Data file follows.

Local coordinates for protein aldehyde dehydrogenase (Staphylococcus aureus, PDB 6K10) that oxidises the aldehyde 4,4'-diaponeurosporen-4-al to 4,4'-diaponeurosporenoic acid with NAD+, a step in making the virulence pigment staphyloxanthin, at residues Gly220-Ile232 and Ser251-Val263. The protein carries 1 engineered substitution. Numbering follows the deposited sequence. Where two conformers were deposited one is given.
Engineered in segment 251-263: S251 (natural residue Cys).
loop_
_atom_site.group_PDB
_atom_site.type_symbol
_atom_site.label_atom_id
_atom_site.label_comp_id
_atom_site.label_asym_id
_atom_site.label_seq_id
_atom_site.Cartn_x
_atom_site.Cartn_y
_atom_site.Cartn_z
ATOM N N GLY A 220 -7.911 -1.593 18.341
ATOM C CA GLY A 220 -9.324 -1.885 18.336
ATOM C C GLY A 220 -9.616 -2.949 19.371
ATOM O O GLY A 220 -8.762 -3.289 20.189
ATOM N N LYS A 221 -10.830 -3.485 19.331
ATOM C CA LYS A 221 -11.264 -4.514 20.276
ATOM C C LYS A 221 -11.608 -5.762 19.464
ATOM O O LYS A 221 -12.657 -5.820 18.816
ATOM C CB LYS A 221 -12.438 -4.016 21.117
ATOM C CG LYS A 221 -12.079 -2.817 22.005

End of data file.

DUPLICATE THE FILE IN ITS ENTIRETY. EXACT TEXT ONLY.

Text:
Local coordinates for protein aldehyde dehydrogenase (Staphylococcus aureus, PDB 6K10) that oxidises the aldehyde 4,4'-diaponeurosporen-4-al to 4,4'-diaponeurosporenoic acid with NAD+, a step in making the virulence pigment staphyloxanthin, at residues Gly220-Ile232 and Ser251-Val263. The protein carries 1 engineered substitution. Numbering follows the deposited sequence. Where two conformers were deposited one is given.
Engineered in segment 251-263: S251 (natural residue Cys).
loop_
_atom_site.group_PDB
_atom_site.type_symbol
_atom_site.label_atom_id
_atom_site.label_comp_id
_atom_site.label_asym_id
_atom_site.label_seq_id
_atom_site.Cartn_x
_atom_site.Cartn_y
_atom_site.Cartn_z
ATOM N N GLY A 220 -7.911 -1.593 18.341
ATOM C CA GLY A 220 -9.324 -1.885 18.336
ATOM C C GLY A 220 -9.616 -2.949 19.371
ATOM O O GLY A 220 -8.762 -3.289 20.189
ATOM N N LYS A 221 -10.830 -3.485 19.331
ATOM C CA LYS A 221 -11.264 -4.514 20.276
ATOM C C LYS A 221 -11.608 -5.762 19.464
ATOM O O LYS A 221 -12.657 -5.820 18.816
ATOM C CB LYS A 221 -12.438 -4.016 21.117
ATOM C CG LYS A 221 -12.079 -2.817 22.005